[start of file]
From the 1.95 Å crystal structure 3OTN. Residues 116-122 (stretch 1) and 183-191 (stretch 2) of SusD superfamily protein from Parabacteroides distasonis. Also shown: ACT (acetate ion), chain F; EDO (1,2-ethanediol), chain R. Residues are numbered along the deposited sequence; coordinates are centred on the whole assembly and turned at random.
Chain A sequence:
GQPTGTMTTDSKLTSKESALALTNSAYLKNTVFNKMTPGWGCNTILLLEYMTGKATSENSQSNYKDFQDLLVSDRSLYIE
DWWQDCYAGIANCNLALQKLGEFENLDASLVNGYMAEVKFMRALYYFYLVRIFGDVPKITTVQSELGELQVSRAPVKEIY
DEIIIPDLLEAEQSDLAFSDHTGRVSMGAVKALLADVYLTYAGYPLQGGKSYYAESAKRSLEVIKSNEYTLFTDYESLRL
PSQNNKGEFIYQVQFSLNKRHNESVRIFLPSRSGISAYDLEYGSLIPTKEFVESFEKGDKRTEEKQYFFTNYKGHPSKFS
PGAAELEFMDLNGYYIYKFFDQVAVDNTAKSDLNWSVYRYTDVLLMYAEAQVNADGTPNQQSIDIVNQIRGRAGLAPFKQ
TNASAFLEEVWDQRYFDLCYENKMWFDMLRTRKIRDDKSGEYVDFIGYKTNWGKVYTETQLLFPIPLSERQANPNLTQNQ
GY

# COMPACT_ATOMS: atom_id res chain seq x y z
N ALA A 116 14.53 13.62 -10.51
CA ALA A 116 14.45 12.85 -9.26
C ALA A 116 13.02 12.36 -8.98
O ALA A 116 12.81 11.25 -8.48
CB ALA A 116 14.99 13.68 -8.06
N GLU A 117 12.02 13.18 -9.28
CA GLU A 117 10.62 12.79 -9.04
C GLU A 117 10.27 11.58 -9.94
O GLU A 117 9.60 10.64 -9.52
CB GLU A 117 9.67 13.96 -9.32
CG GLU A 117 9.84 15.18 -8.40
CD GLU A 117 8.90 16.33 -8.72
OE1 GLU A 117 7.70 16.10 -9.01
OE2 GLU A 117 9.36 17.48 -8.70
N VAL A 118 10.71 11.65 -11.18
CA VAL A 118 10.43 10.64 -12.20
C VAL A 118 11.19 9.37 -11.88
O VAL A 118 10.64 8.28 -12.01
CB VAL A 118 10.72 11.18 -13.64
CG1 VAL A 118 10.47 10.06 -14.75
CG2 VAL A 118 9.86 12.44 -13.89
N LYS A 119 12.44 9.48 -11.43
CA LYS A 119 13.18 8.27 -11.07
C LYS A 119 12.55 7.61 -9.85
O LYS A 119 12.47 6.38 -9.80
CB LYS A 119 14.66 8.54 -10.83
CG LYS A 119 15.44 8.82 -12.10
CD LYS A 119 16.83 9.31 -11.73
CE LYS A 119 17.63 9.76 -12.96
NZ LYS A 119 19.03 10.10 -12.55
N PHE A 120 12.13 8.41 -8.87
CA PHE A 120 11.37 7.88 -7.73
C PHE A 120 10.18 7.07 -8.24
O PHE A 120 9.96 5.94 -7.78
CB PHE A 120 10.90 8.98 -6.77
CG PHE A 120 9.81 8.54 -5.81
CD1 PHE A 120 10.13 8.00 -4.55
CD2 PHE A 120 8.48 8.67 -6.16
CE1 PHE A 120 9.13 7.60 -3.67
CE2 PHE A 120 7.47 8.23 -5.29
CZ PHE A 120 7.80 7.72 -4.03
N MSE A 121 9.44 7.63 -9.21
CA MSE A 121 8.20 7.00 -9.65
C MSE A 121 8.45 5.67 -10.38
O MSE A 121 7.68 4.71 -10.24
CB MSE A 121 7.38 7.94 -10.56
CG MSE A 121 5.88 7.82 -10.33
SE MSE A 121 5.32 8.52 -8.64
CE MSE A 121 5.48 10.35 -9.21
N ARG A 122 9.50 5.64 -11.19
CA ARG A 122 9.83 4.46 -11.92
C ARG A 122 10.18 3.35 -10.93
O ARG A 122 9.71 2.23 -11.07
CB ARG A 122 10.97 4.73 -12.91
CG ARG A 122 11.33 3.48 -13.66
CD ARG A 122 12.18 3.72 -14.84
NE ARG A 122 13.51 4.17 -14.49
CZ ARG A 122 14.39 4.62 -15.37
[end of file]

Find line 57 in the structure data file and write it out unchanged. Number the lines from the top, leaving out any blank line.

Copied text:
CG MSE A 121 5.88 7.82 -10.33